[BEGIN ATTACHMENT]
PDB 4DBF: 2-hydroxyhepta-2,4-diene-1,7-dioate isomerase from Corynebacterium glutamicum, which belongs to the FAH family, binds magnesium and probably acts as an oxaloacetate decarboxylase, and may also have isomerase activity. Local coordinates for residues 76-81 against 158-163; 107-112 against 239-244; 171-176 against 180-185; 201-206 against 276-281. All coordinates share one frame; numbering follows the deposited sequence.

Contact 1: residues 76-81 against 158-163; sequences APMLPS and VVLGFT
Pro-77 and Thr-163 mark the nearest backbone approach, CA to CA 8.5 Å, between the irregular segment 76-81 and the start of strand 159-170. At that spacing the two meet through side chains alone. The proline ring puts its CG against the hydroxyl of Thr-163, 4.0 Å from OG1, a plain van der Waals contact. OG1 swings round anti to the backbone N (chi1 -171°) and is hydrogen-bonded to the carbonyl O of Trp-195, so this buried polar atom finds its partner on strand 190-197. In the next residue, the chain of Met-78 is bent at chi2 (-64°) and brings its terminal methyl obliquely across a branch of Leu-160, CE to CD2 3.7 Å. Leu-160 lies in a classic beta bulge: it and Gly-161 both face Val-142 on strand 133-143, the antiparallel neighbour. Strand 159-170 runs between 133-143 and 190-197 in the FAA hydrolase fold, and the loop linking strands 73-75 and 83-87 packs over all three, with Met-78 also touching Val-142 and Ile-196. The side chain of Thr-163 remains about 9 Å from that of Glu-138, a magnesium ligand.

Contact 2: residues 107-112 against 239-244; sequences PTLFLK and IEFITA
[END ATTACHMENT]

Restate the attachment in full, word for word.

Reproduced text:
PDB 4DBF: 2-hydroxyhepta-2,4-diene-1,7-dioate isomerase from Corynebacterium glutamicum, which belongs to the FAH family, binds magnesium and probably acts as an oxaloacetate decarboxylase, and may also have isomerase activity. Local coordinates for residues 76-81 against 158-163; 107-112 against 239-244; 171-176 against 180-185; 201-206 against 276-281. All coordinates share one frame; numbering follows the deposited sequence.

Contact 1: residues 76-81 against 158-163; sequences APMLPS and VVLGFT
Pro-77 and Thr-163 mark the nearest backbone approach, CA to CA 8.5 Å, between the irregular segment 76-81 and the start of strand 159-170. At that spacing the two meet through side chains alone. The proline ring puts its CG against the hydroxyl of Thr-163, 4.0 Å from OG1, a plain van der Waals contact. OG1 swings round anti to the backbone N (chi1 -171°) and is hydrogen-bonded to the carbonyl O of Trp-195, so this buried polar atom finds its partner on strand 190-197. In the next residue, the chain of Met-78 is bent at chi2 (-64°) and brings its terminal methyl obliquely across a branch of Leu-160, CE to CD2 3.7 Å. Leu-160 lies in a classic beta bulge: it and Gly-161 both face Val-142 on strand 133-143, the antiparallel neighbour. Strand 159-170 runs between 133-143 and 190-197 in the FAA hydrolase fold, and the loop linking strands 73-75 and 83-87 packs over all three, with Met-78 also touching Val-142 and Ile-196. The side chain of Thr-163 remains about 9 Å from that of Glu-138, a magnesium ligand.

Contact 2: residues 107-112 against 239-244; sequences PTLFLK and IEFITA